The Writer’s Toolbox – Uniquely Canadian

Next week we’ll celebrate Canada’s 147th birthday?and revel in all things uniquely Canadian. But our uniqueness is not just about poutine, ketchup chips, and the vast superiority of Tim Horton’s. Canada also has its own distinct style for grammar, punctuation, usage, and spelling. Let’s take this time to celebrate our differences!

Canadian Spelling
Americans often think that Canadians use British spelling; British, that we follow American conventions. But Canadian spelling is its own thing. While Canadian English follows some British spellings (for example, both British and Canadian English use labour rather than labor), it also uses some US spellings (for example, British English’s specialised versus specialized in US and Canadian English). And then there are compound words, expressions, and other phrases where Canadian spelling differs from both British and US spelling.

Getting Canadian spelling right is challenging for most Canadians, even those who work with words. There’s no substitute for a good dictionary; I recommend The Canadian Oxford Dictionary (affectionately known as Canox). Train yourself to pick out words and phrases that might receive a different treatment in Canada, like words that are spelled differently in British or US English, and double-check for accuracy. Hyphenated expressions are also sometimes punctuated differently (for example, “daylight saving time” in Canada is often written “daylight-saving time” in the US).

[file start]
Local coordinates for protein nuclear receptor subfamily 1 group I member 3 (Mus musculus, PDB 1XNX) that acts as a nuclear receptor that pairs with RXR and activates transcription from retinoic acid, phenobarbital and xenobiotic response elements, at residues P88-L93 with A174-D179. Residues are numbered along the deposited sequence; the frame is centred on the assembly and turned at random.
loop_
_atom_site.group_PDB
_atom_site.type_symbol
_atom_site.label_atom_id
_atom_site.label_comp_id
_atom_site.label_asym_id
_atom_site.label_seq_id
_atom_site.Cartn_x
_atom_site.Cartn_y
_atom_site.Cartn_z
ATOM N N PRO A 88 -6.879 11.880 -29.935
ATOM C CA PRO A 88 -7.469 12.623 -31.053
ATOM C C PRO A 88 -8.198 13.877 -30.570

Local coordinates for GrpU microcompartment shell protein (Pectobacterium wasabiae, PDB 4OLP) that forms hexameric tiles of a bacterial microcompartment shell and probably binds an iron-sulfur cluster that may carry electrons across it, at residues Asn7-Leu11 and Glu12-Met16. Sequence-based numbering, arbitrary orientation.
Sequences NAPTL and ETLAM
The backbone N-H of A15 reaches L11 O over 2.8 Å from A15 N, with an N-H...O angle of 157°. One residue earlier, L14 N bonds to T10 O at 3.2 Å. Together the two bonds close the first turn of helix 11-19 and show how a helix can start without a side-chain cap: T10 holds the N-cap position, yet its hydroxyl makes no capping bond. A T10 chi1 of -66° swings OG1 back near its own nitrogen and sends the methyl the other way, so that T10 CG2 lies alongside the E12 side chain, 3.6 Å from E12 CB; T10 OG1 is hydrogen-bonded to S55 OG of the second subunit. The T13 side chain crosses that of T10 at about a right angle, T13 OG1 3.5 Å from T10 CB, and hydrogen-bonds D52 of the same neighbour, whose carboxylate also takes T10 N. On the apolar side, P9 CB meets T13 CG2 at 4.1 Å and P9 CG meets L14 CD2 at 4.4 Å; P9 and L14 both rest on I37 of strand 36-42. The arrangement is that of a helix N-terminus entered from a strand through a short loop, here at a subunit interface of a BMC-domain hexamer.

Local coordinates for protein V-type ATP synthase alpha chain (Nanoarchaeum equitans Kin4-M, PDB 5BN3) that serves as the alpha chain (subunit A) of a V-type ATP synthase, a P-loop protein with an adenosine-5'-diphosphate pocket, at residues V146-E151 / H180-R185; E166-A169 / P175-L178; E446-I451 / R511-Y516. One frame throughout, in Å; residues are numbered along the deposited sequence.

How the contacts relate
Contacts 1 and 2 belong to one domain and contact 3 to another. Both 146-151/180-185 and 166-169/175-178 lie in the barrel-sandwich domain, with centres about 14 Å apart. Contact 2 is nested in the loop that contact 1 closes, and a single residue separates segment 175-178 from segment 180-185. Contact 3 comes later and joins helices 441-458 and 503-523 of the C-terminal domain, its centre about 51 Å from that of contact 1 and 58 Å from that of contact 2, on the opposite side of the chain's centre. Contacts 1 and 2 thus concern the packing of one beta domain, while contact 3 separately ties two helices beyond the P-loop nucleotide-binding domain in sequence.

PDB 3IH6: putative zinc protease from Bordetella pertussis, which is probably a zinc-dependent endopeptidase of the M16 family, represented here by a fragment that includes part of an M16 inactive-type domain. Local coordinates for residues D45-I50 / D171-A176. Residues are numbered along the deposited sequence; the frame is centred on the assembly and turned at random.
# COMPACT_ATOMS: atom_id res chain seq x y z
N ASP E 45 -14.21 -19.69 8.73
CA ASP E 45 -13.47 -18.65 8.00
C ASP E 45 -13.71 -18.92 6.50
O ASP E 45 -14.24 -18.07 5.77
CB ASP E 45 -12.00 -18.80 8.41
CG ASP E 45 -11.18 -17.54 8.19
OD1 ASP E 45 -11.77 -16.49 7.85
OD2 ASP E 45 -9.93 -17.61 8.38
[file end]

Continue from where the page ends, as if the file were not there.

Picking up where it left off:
Words of Our Own
Obviously Canadians are known for their multipurpose eh, but there are other words that we use that might stump non-Canadian English speakers. For example, Americans might not know what serviettes are, and they use sled and hat instead of toboggan and toque.

When I moved to the US 12 years ago, I had some fun with this. I also discovered that few outside Canada know what Timbits are. Their loss.

Style Guides
Canadian organizations may still follow Chicago or AP style, but some follow CP (Canadian Press) style and others a hybrid. Generally speaking, consult the Bureau of Translation’s The Canadian Style and the Editors’ Association of Canada’s Editing Canadian English, both excellent resources on Canadian spelling, usage, and style conventions. You can also freely search the online version of The Canadian Style.

Have a safe and happy holiday weekend!

Christina M. Frey is a book editor, literary coach, and lover of great writing. For more tips and techniques for your toolbox, follow her on Twitter (@turntopage2) or visit her blog.